November 14, 2016 - How to Develop a Quicker Forehand

Many players have sluggish forehands. Some are forced to back up, while others stay at the table but make awkward shots. How can you develop a quicker, more effective forehand?

First, it's all about technique and footwork. If you have poor forehand technique, then you will likely struggle with your forehand shots, period. So work on the technique. This might mean working with a coach, but isn't it worth doing that a few times rather than face a lifetime of frustration?

Once your technique is relatively solid, you can go about making it quicker, allowing you to make those quicker, more effective shots you see top players do so smoothly. How do you go about doing this?

Practice. But not just practice – just as with any other aspect of your game you want to develop, it must be proper practice. In this case I have three drills to recommend for developing that quicker forehand. I swore by these three when I was developing, and they helped me develop a quick forehand, both hitting and looping.

  1. Partner blocks or strokes side to side as you alternate forehands and backhands. Your focus is to move side to side smoothly, and play the forehand a little quicker than usual. The reason is if you can do it quickly here, it'll transfer into game situations. I used to drill with a lefty on this drill, allowing me to play into their backhand – my forehand crosscourt, looping quick off the bounce, my backhand down the line. With a righty, you can play into their forehand or backhand.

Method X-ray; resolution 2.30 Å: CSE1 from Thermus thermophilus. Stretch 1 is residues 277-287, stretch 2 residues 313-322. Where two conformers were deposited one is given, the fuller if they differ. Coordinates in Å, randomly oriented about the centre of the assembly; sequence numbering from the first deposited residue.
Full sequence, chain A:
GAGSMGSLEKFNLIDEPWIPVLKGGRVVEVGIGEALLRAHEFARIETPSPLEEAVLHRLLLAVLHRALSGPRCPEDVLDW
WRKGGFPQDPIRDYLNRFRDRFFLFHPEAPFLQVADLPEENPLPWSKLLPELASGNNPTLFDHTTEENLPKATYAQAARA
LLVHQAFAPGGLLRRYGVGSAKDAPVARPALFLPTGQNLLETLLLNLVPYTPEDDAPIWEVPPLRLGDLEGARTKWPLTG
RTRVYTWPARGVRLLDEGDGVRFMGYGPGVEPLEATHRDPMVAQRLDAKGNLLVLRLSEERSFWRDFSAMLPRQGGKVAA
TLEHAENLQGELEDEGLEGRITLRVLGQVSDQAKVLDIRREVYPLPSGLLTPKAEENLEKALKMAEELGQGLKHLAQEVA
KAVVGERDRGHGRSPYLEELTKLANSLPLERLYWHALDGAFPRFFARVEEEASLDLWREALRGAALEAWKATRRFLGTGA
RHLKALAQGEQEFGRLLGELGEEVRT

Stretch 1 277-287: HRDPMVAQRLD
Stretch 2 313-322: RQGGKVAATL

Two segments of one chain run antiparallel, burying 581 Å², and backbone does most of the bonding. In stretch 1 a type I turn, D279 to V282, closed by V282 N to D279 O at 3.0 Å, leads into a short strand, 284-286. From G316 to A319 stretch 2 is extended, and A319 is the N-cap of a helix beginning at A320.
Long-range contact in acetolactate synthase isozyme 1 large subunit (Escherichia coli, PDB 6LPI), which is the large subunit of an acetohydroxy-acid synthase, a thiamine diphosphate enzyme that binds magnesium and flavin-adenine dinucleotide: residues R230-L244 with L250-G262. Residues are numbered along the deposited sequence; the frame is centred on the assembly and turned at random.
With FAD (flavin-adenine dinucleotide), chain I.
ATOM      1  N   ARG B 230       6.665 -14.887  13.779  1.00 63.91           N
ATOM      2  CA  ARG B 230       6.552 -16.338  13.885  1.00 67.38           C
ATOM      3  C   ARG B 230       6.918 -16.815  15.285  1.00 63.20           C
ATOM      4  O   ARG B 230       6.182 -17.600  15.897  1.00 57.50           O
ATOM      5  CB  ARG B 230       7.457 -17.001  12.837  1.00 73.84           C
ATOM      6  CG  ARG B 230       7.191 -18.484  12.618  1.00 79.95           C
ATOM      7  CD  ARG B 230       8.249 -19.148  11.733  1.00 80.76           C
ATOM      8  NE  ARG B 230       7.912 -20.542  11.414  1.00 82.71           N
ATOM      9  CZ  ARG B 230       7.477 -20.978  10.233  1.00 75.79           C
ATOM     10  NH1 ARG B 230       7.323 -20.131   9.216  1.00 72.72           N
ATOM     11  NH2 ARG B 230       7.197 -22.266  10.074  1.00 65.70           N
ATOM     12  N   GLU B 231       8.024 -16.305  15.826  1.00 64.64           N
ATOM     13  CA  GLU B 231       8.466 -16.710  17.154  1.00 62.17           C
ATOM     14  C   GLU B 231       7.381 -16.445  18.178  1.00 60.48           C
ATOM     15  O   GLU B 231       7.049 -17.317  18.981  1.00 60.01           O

2. Partner blocks or strokes side to side randomly, you react with forehand or backhand, trying to play the shots a little quicker off the bounce than usual. Don't anticipate in this drill; just react. Watch your partner's racket, and you should be able to see where he's going the instant he starts his forward swing, allowing you to jump on each ball, which should become a habit. This drill develops quicker reactions and shots in game situations, as well as a quick return to ready position after each shot.
  3. Hit backhand to backhand with your partner, aggressively, where he randomly picks out one to suddenly go to your forehand, then play out the point. Now you are not only practicing a quick return to ready position after each shot – absolutely necessary in this drill or you'll get clobbered – but a quick move to cover the forehand when the ball goes there. From drill #2 above you should be reacting a little quicker to your partner's shots, so you should be able to cut off those shots to the forehand more quickly than before. As I drill #2, don't anticipate; just react, and jump on each ball as you see where it's going to go, just as you want to do in a match situation.